What? What is an emergency fund? Why should I build an emergency fund? What are the reasons for doing so?
I’ll tell you why you should build one: life is full of surprises!
Expect the unexpected. Prepare for the worst.
There are so many things that can happen in a period of time. An emergency fund helps you sleep better at night because you know that even if an emergency occurs, you are capable of dealing with it for a period of say, 3 months, until you can get back on your feet again.
Some emergencies are:
1. Loss of a loved one.
2. Being fired from your job.
3. Sudden health emergencies.
A real emergency is a threat to your survival. Buying new clothes or eating at fancier restaurants are not emergencies. People with emergency funds handle all these events (and other emergencies) when they have their emergency fund. They don’t feel that much powerless anymore. They have funds which they can use until they’re stable again. Then they save money for their emergency fund again. And then when another emergency happens, they repeat the process.
How much should I save?
No expert can say to you that there is a specific amount. It all depends on you. You should have at least 3-6 months’ worth of your expenses in your emergency fund. Let’s say you spend P20,000.00 a month. Then you should have P120,000.00 in your emergency fund for you to be able to make do while you are still unstable. Save what seems right for you.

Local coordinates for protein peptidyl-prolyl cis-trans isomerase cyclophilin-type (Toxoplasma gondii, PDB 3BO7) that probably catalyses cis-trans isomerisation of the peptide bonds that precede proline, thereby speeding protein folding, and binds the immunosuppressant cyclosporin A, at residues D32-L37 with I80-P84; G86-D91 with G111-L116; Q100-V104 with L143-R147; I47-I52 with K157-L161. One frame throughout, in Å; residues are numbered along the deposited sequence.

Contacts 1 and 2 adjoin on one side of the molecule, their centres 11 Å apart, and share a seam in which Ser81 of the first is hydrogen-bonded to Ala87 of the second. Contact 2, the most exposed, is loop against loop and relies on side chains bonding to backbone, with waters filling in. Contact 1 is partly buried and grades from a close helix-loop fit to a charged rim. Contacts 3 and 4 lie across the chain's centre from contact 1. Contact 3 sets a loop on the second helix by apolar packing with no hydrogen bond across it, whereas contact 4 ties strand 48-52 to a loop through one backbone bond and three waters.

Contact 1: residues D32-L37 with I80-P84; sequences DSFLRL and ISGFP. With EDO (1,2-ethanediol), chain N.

How do I do this?
1. Stop debt. If you have credit card bills, pay them. Be wary of the out-of-this-world interest rates. Don’t drown in debt that would take money out of your pocket.
2. Start small. It’s okay to start small. Personally I deposit P 1,000.00 every month for it. As long as I do this monthly, I know that I’m on my way to building my own emergency fund. We should treat it as a bill. In the long run, it will help us.
3. Save money by living basically for a period of time. Do you really need that latte every single day? Why not make it thrice a week and save the remaining to your emergency fund? You’ll get used to it, gradually. And then maybe skip it altogether. Consuming such won’t do good to your health, anyway. If you’re not really a fan of health and nutrition, humor yourself – it’ll be for a limited time only anyway.
4. Have a buy nothing weekend. We have one in our family and it gets to save us money. Imagine, we used to go out every Saturday and Sunday and we’d spend around P5,000.00! What if we stayed in, watched a few movies and made our own popcorn? Less hassle, more bonding, and more saving. And more money to be used in our emergency fund.
Lianne Martha Laroya